This study has adopted theoretical frameworks of social capital, social networks and the Community of Practice to study how different types of relationships influence the knowledge sharing relationship. This paper aims to suggest that building social capital, particularly structural capital, is part of expected key in knowledge sharing networks.
Using social capital theory, through social network analysis of 111 management students in the US business school, identified key social capital dimension in knowledge sharing networks. To incorporate the interdependency among examined relationships, network logistic regression with the quadric assignment procedure was used.
The proposed research model showed that about 98% of the existence of knowledge sharing relationship could be correctly predicted. Among three dimensions of social capital, this study found a superior influence of the structural dimension (i.e. task interdependence) in predicting having a knowledge sharing relationship. The significant effect of trust and friendship network on knowledge sharing was also found. Implications for practice and suggestions for future research were also discussed.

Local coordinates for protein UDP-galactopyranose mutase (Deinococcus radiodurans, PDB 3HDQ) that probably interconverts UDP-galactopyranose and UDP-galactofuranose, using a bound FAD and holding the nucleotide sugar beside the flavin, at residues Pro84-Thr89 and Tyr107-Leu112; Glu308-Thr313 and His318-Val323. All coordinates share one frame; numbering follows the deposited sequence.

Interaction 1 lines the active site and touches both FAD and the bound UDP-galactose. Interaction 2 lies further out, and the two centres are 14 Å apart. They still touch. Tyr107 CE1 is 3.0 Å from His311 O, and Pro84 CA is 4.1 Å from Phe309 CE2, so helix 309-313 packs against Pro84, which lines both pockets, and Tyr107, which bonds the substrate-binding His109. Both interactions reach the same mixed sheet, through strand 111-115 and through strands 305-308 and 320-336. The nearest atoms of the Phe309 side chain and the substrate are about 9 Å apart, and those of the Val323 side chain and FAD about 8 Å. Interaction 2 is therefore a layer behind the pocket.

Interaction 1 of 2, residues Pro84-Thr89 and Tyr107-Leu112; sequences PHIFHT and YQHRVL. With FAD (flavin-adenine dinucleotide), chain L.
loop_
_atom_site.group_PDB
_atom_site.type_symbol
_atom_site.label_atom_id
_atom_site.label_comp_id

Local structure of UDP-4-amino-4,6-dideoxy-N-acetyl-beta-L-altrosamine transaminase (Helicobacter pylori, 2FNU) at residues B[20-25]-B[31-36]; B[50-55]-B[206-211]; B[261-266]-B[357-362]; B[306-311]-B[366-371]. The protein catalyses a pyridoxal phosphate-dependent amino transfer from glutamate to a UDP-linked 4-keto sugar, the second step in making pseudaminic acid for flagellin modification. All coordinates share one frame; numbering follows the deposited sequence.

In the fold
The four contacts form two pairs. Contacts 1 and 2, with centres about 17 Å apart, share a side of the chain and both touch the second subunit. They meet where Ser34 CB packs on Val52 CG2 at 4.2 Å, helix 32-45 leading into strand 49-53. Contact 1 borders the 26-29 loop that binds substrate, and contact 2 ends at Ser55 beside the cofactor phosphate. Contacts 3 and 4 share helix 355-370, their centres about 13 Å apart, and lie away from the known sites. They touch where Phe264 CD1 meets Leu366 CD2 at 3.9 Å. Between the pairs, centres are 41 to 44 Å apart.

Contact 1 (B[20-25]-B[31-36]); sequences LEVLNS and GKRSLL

Existing literature as to how people learn through knowledge sharing is limited in at least two important ways. First, scholars of knowledge management acknowledge that organizational knowledge originates from dyadic relationships between or among individuals at work. However, prior research has heavily relied on survey responses from one’s perception of knowledge sharing experience, viewing as unidirectional. Second, substantial attention of prior research has been devoted to the factors of individual attributes. Emphasizing individual interactions as the fundamental building blocks of learning, this study focuses more on relational characteristics of knowledge sharing based on social capital theory.
Han, S.H., Yoon, S.W. and Chae, C. (2020), "Building social capital and learning relationships through knowledge sharing: a social network approach of management students’ cases", Journal of Knowledge Management, Vol. 24 No. 4, pp. 921-939. https://doi.org/10.1108/JKM-11-2019-0641
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